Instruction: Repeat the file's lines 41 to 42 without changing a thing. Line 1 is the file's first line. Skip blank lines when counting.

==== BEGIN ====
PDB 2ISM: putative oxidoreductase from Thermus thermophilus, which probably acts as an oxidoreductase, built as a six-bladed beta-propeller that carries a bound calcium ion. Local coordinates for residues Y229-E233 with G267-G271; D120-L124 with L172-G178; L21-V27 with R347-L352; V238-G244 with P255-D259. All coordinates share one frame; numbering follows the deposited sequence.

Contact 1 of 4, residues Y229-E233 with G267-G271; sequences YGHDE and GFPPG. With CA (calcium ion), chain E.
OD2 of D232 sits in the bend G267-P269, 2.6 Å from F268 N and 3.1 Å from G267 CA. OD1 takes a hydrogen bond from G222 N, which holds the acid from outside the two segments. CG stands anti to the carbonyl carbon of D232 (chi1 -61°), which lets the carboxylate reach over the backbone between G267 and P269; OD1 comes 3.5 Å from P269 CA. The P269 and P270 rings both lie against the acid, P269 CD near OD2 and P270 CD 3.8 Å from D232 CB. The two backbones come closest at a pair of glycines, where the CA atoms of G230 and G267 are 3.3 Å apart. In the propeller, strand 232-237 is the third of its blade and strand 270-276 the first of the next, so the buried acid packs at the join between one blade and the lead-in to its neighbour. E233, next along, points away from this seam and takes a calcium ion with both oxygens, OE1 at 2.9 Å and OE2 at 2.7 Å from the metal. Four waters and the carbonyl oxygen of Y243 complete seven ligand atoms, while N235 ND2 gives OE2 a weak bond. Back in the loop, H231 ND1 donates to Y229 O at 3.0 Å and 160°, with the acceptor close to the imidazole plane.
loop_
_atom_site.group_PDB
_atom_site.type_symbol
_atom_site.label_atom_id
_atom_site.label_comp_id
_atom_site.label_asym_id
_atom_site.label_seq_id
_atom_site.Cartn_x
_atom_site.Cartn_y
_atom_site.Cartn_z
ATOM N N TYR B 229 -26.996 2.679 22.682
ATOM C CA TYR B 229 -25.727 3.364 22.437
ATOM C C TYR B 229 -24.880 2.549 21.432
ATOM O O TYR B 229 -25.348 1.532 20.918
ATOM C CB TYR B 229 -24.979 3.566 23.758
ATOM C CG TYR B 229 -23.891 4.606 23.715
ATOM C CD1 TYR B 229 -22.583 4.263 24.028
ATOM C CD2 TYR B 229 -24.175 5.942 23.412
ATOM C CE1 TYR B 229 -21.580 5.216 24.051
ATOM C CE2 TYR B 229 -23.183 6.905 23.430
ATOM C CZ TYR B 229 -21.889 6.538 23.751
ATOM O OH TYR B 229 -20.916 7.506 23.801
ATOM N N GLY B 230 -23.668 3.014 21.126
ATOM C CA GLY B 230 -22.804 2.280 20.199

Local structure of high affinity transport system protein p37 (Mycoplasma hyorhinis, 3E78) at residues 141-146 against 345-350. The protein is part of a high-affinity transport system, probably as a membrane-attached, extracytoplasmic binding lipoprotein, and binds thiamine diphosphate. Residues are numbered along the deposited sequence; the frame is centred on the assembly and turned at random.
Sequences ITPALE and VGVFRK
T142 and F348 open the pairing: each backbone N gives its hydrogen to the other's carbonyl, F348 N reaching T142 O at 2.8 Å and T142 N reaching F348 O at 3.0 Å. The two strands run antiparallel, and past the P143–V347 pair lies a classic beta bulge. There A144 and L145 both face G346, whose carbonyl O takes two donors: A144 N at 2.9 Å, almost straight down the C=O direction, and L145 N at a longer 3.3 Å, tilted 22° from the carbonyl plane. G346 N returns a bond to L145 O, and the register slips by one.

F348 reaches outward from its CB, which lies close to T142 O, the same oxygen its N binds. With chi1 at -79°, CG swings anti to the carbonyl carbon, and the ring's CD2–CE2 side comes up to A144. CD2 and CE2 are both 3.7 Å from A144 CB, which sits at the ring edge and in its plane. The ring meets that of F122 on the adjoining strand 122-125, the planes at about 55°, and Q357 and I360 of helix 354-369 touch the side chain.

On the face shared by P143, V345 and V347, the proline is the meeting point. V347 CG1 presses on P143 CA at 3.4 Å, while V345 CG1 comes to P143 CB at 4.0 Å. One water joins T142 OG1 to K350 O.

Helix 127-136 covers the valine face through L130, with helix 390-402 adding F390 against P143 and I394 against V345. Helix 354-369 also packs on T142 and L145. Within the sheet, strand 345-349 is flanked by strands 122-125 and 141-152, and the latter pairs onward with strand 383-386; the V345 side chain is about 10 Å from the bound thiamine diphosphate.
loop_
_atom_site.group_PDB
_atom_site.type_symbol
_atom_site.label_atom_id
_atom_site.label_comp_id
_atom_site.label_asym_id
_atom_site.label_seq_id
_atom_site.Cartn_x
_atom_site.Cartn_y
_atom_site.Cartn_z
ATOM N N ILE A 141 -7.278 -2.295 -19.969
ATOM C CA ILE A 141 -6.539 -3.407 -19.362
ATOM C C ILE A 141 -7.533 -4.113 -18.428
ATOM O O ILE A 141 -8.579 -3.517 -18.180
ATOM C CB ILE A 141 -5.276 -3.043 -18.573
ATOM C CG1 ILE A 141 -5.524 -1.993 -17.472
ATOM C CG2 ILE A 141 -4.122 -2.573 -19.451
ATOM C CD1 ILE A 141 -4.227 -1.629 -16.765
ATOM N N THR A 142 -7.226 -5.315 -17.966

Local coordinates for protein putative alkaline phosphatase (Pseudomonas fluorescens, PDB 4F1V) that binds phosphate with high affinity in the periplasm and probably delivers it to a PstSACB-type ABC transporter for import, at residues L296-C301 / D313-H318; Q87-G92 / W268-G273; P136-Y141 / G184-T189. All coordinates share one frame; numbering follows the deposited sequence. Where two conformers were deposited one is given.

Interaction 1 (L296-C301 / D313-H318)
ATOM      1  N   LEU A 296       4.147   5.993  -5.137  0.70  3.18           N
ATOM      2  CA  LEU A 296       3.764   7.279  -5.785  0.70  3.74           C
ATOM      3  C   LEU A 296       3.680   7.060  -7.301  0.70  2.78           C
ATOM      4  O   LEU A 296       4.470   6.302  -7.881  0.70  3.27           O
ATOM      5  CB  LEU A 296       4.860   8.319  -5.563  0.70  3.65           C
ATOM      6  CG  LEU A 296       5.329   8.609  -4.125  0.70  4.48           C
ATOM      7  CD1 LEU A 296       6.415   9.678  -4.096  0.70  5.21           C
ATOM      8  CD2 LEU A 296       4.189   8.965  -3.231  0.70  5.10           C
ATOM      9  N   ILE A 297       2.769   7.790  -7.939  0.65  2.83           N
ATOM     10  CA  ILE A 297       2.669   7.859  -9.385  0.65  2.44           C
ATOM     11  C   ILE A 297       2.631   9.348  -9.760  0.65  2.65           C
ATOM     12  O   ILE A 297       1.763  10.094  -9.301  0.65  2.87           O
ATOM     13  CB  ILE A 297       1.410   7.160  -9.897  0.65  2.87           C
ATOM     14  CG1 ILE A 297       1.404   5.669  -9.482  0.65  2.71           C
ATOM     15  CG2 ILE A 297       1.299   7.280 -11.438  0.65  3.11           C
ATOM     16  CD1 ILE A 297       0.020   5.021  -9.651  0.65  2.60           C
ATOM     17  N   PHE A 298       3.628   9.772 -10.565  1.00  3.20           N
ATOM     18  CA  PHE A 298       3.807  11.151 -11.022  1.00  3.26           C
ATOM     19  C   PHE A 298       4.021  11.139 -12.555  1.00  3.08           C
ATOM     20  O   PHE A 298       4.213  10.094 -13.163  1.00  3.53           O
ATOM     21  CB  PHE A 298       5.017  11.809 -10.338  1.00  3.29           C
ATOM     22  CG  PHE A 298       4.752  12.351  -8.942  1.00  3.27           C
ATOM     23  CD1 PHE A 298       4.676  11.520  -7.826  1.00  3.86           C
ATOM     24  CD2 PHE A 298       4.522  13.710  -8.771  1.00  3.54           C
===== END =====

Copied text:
_atom_site.Cartn_x
_atom_site.Cartn_y